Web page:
With time, Kibana is becoming a very complete tool. But if Elasticsearch has always been very effective for geographic queries, the Kibana Map was still very limited.
Luckily with the last versions, the map visualization has been enhanced a lot!
Following our geo-located dashboard on the Covid19, let’s focus on how to use the map.
In this particular use case, we want to see the progression of Real Estate prices in France, to validate our future investments.
Kibana map is capable of :
- Handling multiple layers and indices.
- Managing GeoJSON files.
- Be Embedded on Dashboards.
- Ploting individual documents or use aggregations to plot any data set, no matter how large.
- Using data driven styling to symbolize features from property values.
Thanks to the French Government, it was quite straight forward to have access to data, so I use official data of French cadastre : https://cadastre.data.gouv.fr/data/etalab-dvf
We’ll need to modify some details with an ingest pipeline, and in one small hour of work, we have a working index with 1 016 031 geo-located documents for the first 6 months of 2019.
We will create a map visualization.
The map tab still exists but we will not use it as the visualization has now the same capabilities.
Every data will be added as a layer, meaning you can easily mix several indices, with several layers. You can let the user choose if he wants to show it or not. (A layer for real estate, a layer for schools, a layer for Underground stations, etc…)
And we now can easily add value by uploading directly a geo-json file.
As other possibilities, you can of course use indices, and you benefit from building in tiles from Elasticsearch, with common countries boundaries, road maps etc….
Let’s add our first layer.
We choose our brand new index, and want to show all the sold properties on the map.
We wil just limit the minimum zoom visibility, because it makes no sense to show a home icon when we are at the world level.
We choose valuable data for the tool tip, the city, the type of property, the field size and the selling price.
We will also check the two filter values to make the graph works as it should in our future Kibana Dashboard.
And the result for my home town is :
Zone with most exchanges
On our second layer we want to show how hot is the demand.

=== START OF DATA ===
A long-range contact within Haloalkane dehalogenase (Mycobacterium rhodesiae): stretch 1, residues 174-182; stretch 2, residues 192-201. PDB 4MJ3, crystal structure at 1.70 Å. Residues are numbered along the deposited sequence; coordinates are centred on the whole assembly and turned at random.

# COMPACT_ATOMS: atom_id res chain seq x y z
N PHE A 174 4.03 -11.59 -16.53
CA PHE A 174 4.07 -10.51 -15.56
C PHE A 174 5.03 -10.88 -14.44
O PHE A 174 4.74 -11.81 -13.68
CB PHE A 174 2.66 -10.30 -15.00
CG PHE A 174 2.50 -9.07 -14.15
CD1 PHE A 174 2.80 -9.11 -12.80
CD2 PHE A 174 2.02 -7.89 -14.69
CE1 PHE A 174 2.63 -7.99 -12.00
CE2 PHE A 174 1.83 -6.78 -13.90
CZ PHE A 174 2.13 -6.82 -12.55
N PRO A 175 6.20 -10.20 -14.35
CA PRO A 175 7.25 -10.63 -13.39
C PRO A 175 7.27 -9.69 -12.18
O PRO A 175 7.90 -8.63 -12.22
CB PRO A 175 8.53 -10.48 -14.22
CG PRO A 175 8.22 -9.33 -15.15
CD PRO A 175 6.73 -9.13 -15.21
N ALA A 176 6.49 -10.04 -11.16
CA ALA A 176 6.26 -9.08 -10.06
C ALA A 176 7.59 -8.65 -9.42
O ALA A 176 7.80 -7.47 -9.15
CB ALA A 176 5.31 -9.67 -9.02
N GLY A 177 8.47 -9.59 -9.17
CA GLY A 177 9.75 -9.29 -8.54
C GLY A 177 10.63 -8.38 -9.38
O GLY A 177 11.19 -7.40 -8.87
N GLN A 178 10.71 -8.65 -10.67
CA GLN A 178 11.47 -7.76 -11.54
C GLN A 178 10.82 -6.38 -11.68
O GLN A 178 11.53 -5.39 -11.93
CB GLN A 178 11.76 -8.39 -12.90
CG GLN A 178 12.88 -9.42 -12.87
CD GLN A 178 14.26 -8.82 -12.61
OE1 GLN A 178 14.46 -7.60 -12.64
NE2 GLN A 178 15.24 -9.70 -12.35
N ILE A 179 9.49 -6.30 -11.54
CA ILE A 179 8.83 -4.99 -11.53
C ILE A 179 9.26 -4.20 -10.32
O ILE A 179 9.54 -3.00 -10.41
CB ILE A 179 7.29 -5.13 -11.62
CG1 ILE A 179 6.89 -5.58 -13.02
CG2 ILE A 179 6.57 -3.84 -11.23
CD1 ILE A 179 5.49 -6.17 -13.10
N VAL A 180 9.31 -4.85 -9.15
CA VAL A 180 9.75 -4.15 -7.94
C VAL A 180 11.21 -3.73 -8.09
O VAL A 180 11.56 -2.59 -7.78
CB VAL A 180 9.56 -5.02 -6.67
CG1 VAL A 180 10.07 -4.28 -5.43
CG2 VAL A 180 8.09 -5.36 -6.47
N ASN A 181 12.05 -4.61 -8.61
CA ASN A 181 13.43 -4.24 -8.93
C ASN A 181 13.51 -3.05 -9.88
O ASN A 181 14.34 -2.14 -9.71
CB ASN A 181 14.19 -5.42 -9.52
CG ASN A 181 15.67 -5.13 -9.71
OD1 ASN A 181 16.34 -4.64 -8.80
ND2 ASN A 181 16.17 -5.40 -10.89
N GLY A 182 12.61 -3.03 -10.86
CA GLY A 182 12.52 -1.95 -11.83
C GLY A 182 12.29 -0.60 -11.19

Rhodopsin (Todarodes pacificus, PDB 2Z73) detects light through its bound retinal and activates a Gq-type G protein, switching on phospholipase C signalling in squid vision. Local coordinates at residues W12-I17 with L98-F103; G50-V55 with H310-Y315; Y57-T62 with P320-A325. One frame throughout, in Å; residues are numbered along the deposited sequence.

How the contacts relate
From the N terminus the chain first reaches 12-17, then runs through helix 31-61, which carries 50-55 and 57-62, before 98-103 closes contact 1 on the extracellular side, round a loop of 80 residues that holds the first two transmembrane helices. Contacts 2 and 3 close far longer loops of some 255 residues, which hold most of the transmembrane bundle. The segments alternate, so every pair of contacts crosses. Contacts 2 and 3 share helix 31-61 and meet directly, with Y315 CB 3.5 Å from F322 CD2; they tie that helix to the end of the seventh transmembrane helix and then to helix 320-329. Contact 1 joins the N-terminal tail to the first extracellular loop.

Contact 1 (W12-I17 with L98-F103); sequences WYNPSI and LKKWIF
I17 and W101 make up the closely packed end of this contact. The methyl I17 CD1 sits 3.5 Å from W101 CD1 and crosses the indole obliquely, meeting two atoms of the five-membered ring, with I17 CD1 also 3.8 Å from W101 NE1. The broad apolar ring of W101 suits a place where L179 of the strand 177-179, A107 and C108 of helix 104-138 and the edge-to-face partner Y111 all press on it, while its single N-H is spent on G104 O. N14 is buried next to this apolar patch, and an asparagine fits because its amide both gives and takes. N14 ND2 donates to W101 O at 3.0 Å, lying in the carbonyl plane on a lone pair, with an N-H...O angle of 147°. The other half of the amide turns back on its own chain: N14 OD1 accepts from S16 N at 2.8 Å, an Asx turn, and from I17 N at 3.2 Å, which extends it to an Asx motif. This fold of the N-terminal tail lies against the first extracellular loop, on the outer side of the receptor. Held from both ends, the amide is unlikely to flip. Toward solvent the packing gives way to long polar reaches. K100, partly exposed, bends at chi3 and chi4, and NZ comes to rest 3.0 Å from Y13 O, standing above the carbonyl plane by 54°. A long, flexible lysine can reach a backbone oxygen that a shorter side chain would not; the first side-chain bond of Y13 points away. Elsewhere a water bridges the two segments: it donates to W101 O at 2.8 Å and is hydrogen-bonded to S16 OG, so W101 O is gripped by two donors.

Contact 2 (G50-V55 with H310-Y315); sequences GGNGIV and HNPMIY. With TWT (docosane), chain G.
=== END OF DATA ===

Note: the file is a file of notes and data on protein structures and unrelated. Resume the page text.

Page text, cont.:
So we will add a heat map with the count of exchange and move it under other ones.
It’s not a surprise to see that Paris is hot but what a surprise to see that Bretagne is also a hot zone. It could be a good idea to focus on this area.
Aggregated Prices by area
Maybe the most interesting layer.
We want to know the average selling price for a region.
Let’s add a “Grid aggregation Layer” on the same index with some averages :
- Average values
- Average value by square meter
With no transparency, we would have the following layer.
Not that tiles size will automatically be adapted with the map zooming level.
Let’s move it just below the heat map.
Now we have functional map.
We are now able, in one sight, to know where it’s worst to invest in France, depending of the type of property and have a good Idea of the good cost of it, region by region.
I love that.
Now let’s add few other metrics in a dashboard to give easily readable information.
Kibana Geo Dashboard
It’s pretty easy to create a new dashboard and to add our map, we will not detail it in this post.
We will add some metrics:
- Max, average and min prices
- The percentiles selling prices (with the median price)
- And the pricing evolution
As the user is the key to success, let’s give him more power with controls visualization.
And has in Kibana, everything in the dashboard reacts to the general filters, it’s really easy to have all this data for a city, a geo-zone or a time range.
In the following small video, you’ll see all the power of the map :
A pretty interesting result for half a day of work isn’t it?